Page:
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Employment Equity as selection criteria for retrenchment

Reading Time 4 minute read Reading Level Easy

The Employment Equity Act, 1998 obliges designated employers to implement affirmative action measures, which include ensuring the equitable representation of suitably qualified people from designated groups in all occupational levels in the workplace and retaining and developing people from designated groups. 

A retrenchment exercise may have a positive result on an employer’s bottom-line yet it may at the same time adversely affect an employer’s efforts to ensure an equitably represented workforce.

An employer must thus give proper consideration to the consequences of the selection criteria to be used to select employees for retrenchment as such criteria may impact upon the diversity of the workforce. 

The Labour Relations Act, 1995 (the "LRA") obliges parties to consult on the selection criteria to be used to select employees to be retrenched.  This selection criterion must either be agreed upon by the consulting parties or if no criteria have been agreed, the criteria must be fair and objective.

Item 9 of the Code of Good Practice on Dismissals based on Operational Requirements, published under the LRA (the "Code"), provides that the use of the Last-In-First-Out (LIFO) principle as a selection criterion will generally satisfy the test for fair and objective criteria.

The Code does however recognize that there may be instances where the LIFO principle needs to be adapted in order not to undermine an agreed affirmative action program.  The Code warns that exceptions to the LIFO principle should be treated with caution because criteria that infringe a fundamental right protected by the Employment Equity Act can never be fair.

The use of transformation as part of selection criteria is also supported by item 18.1 of the Code of Good Practice on the Integration of Employment Equity into Human Resource Policies and Practices, published under the Employment Equity Act, which provides that “employers may consider negotiating retrenchment criteria that deviate from the "last in first out" principle, where the implementation of this principle will detrimentally affect the representivity of designated groups in that workplace”

The Code provides a basis on which to justify taking race into account when selecting employees in a retrenchment exercise.  From a fairness perspective, it would not be sensible for employment equity to be the sole selection criterion.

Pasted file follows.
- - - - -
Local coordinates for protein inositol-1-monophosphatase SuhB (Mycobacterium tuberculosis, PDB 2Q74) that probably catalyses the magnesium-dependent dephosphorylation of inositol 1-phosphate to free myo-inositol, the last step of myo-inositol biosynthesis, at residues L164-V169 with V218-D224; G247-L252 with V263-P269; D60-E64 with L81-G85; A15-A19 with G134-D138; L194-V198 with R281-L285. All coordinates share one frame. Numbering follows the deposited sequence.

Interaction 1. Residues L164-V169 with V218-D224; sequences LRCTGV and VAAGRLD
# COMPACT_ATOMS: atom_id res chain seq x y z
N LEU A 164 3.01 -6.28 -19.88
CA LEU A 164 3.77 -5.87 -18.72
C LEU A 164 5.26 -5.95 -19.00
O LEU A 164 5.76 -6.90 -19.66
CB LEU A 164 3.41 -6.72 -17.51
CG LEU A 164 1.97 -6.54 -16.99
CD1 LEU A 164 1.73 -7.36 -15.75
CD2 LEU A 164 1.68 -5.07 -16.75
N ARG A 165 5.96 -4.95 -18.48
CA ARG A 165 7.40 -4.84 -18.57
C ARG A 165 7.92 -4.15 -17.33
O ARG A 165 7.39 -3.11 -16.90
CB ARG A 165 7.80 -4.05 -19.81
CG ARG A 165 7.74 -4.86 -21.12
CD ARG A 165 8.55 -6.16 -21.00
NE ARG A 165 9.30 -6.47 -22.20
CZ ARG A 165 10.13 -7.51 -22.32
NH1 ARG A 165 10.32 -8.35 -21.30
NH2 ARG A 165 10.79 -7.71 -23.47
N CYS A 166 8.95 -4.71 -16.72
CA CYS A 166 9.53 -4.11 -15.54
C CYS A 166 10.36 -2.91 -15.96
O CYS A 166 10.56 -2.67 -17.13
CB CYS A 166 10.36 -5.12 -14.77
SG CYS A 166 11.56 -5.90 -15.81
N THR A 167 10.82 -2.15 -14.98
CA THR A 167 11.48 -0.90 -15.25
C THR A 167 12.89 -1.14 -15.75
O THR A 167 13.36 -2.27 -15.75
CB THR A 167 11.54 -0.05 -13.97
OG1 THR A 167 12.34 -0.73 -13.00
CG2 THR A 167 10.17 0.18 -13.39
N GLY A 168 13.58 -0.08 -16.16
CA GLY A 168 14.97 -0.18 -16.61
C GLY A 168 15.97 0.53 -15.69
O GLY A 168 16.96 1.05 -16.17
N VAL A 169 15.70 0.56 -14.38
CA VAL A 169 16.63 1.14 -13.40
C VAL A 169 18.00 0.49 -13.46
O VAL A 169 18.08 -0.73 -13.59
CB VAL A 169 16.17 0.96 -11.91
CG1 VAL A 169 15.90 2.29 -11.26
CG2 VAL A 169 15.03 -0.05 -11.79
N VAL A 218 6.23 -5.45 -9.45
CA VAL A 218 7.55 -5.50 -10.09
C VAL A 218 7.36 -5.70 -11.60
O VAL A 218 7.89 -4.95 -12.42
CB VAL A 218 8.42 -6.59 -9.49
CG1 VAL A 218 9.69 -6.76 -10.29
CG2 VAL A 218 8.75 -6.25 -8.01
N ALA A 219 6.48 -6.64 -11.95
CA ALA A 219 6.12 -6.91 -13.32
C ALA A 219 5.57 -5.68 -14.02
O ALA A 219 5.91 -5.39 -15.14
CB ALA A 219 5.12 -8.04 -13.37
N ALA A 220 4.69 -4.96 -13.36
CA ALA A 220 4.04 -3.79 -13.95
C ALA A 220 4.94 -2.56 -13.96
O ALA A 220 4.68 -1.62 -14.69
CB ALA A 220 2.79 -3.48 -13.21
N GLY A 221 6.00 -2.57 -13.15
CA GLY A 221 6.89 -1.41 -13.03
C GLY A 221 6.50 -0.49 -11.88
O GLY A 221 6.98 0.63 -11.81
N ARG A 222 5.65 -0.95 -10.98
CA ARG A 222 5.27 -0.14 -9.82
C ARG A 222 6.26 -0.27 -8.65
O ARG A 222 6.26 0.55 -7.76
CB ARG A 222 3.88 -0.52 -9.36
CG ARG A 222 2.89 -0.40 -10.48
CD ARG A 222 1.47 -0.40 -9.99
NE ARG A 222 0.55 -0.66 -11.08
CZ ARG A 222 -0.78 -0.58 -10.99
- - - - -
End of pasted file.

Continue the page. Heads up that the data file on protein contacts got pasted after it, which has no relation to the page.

Consequently, to ensure that an employer’s efforts complies with employment equity targets are not detrimentally affected, the criteria to be used should not unfairly discriminate against any group of employees.

The Labour Court has confirmed that there is no legal obligation on an employer when taking any particular appointment or dismissal decision to give preference to suitably qualified employees from a designated group.[1] 

Although the Labour Court in Robinson & others v PriceWaterhouse Coopers
[2006] 5 BLLR 504 (LC) has held that “affirmative action is not and never has been legitimate ground for retrenchment”, it has not made an express decision on whether affirmative action may be incorporated into any selection criteria for a retrenchment process to address the consequences of a specific selection criteria on its employment equity targets. 

The Labour Court has accepted that selection criteria can be multi ranged provided that it is objective and fair.[2]  Therefore an employer may use any objectively fair selection criteria coupled with affirmative action to ensure that a retrenchment process does not affect its employment equity compliance target.  In order for the retention of a designated candidate as opposed to their white counterpart to be viewed as fair, rational and non-arbitrary, affirmative action must be applied in terms of a clear plan.[3] 

An employer’s employment equity plan or retrenchment policy should support the use of or the incorporation of affirmative action along with other selection criteria.  An employer will also be required to show that any employment equity targets would be jeopardised or undermined if the affirmative action measures are not taken into consideration during a retrenchment exercise.



[1] Thekiso v IBM South Africa (Pty) Ltd (2007) 28 ILJ 177 (LC) – the Labour Court held that Section 15(2)(d)(ii) of the EEA which requires an employer affirmative action measure to include measures designed to further diversity in the workplace based on equal dignity and respect of all people, does not impose an obligation on an employer contemplating retrenchments to retain black employees in preference to white employees it believes better meet its needs.

[2] National Union of Metalworkers of South Africa and Others v Columbus Stainless (Pty) Ltd, unreported (case number JS529/14) (30 March 2016) unreported

[3]Gordon v Department of Health: Kwa-Zulu Natal [2008] 11 BLLR 1023 (SCA)

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